A Writer’s Craft
Early in his writing career, the Pulitzer Prize-winning author Cormac McCarthy developed a gift for touching a nerve. As a student at the University of Tennessee, McCarthy published in the school’s literary supplement, the Phoenix, a short story titled “A Drowning Incident,” which included a description of dead puppies in a stream. A similar scene appeared 25 years later in McCarthy’s novel, Blood Meridian, and at the exhibit “Cormac McCarthy: Unveiling a Literary Legend,” these two works are paired to help viewers delve into McCarthy’s writing process. The exhibit draws from the Cormac McCarthy papers, acquired in 2008 by the Southwestern Writers Collection at Texas State University, and is divided into four categories: his sources of inspiration, with the real-life people who became his fictional characters, like his son in The Road; his research, with a focus on how he borrowed from J. Frank Dobie, a Texas writer, for his book The Crossing; his love of film, with an emphasis on how All the Pretty Horses and No Country for Old Men began as screenplays; and his editing, with a scene that was deleted from Child of God,  the intensely violent story that James Franco adapted for the big screen. “The scene is sort of hard to describe,” the exhibit curator, Steven L. Davis, said. “It’s definitely not suitable for family newspapers.”
Texas State University, through Dec. 19,


Love In
The reputation of Marfa, a popular West Texas desert enclave, actually harkens to an article from The Texas Observer published on June 27, 1955. Billy Lee Brammer, the author of the 1962 political novel The Gay Place,  wrote presciently about the Marfa scene while reporting on the filming of the movie Giant, describing it as “something like seeing a mob of zoot-suited drugstore cowboys.” To see what Marfa is all about now, consider heading out next week for the Trans-Pecos Festival of Music and Love. A three-day lineup of about two dozen musical acts, including the Texas exemplars Bill Callahan, Robert Ellis, Heartless Bastards, and Mother Falcon, will be interspersed with community-building workshops like Cosmic Cactus Utopiary, Paper Marbling, and Introduction to the Ukulele, all amid the tapestry of teepees and trailers on the El Cosmico campgrounds. The Barbacoa Cosmicoa pig roast, presided over by the Austin chef Lou Lambert for the revelers on the closing night, will bring to mind the massive barbecue scene from Giant.
El Cosmico, Sept. 25-28,


Joking Around
Since August 8, an all-star lineup of wise girls and guys has toured the country, bringing levity to sixteen cities for the Oddball Comedy and Curiosity Festival. The headliners alone, including Aziz Ansari, Louis C.K., and Sarah Silverman, have more than 13 million Twitter followers combined. That is a lot of laughs. They will bring their caravan of about two dozen very funny people (Amy Schumer, Marc Maron, Reggie Watts, to name a few) to Dallas, The Woodlands, and Austin for three final shows, where they will presumably be at the top of their game.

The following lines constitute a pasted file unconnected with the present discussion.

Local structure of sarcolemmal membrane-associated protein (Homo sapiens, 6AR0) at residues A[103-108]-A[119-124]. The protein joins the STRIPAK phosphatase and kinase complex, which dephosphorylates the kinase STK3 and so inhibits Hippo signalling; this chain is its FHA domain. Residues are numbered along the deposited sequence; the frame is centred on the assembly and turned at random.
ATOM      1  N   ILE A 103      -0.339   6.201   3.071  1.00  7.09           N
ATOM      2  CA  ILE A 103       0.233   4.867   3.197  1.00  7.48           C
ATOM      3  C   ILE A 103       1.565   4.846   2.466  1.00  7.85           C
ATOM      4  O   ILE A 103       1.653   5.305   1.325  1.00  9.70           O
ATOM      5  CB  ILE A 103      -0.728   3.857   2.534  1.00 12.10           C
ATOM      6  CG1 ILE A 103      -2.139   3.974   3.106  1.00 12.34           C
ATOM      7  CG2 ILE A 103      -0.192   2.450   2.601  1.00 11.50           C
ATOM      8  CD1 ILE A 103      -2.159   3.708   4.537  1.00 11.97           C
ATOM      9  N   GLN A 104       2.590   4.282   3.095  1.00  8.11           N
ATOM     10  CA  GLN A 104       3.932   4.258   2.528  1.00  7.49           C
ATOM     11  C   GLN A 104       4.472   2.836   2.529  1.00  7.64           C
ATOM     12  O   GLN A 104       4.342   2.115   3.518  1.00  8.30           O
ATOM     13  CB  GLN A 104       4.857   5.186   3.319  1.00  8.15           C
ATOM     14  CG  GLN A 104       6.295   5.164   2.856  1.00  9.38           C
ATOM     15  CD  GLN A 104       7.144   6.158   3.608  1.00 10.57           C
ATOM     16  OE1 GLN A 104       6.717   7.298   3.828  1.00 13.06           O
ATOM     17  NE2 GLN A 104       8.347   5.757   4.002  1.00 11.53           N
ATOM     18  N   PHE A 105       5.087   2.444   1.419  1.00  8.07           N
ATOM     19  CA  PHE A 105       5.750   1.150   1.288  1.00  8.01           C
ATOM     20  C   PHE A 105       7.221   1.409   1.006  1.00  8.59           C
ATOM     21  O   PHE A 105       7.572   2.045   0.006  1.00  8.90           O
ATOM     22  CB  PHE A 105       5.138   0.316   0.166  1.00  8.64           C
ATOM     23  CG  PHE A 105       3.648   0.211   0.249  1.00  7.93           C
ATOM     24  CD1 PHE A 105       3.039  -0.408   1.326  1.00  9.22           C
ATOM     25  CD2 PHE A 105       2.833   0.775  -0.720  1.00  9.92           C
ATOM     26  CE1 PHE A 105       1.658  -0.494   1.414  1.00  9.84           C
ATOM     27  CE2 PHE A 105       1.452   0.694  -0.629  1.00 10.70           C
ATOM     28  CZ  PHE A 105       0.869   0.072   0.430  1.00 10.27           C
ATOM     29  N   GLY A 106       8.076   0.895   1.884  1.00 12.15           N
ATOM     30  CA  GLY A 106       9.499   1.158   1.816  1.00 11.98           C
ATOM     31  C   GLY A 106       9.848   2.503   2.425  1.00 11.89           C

Gexa Energy Pavilion, Sept. 19; Cynthia Woods Mitchell Pavilion, Sept. 20; Austin360 Amphitheater, Sept. 21,


The Soprano
The season opener for the seventy-fifth anniversary of the San Antonio Symphony will be in the new Tobin Center. Take full advantage of the venue, a refurbished version of the historic Municipal Auditorium, by riding in a water taxi from a restaurant on the San Antonio River to the specially designed water taxi portal, or “second front door,” of the performance hall. Enter the two-thousand-seat venue and savor a performance by Renée Fleming, a four-time Grammy-winning soprano whose 2013 album, “Guilty Pleasures,” features collaborations with Sebastian Lang-Lessing, the symphony’s conductor. Or just enjoy the show on the new thirty-foot video wall in the outdoor plaza.
Tobin Center, Sept. 20, 8 p.m.,


Home Schooling
Attendees of the twenty-eighth annual Library and Museum Collections Forum, “Home on the Range: The Texas Landscape in Art and Music,” will reap the bounty of the state’s culture, with lectures and performances that will reveal, among other things, how the Christoval Artists Colony predates Donald Judd and the Chinati Foundation in West Texas and how the cowboy songs of David Guion, who composed “Home on the Range,” have influenced New York theater.
Round Top Festival Institute, Sept. 20, 8 a.m.,


Take a Hit
Now that it is known that marijuana does not incite murder and mayhem, as Reefer Madness, the 1936 cult propaganda film suggests, people can attend Reefer Madness: The Musical, prepared to laugh when someone does something like jumping out of a window in a tall building after smoking a joint.
The Hobby Center, Sept. 25 to Oct. 5,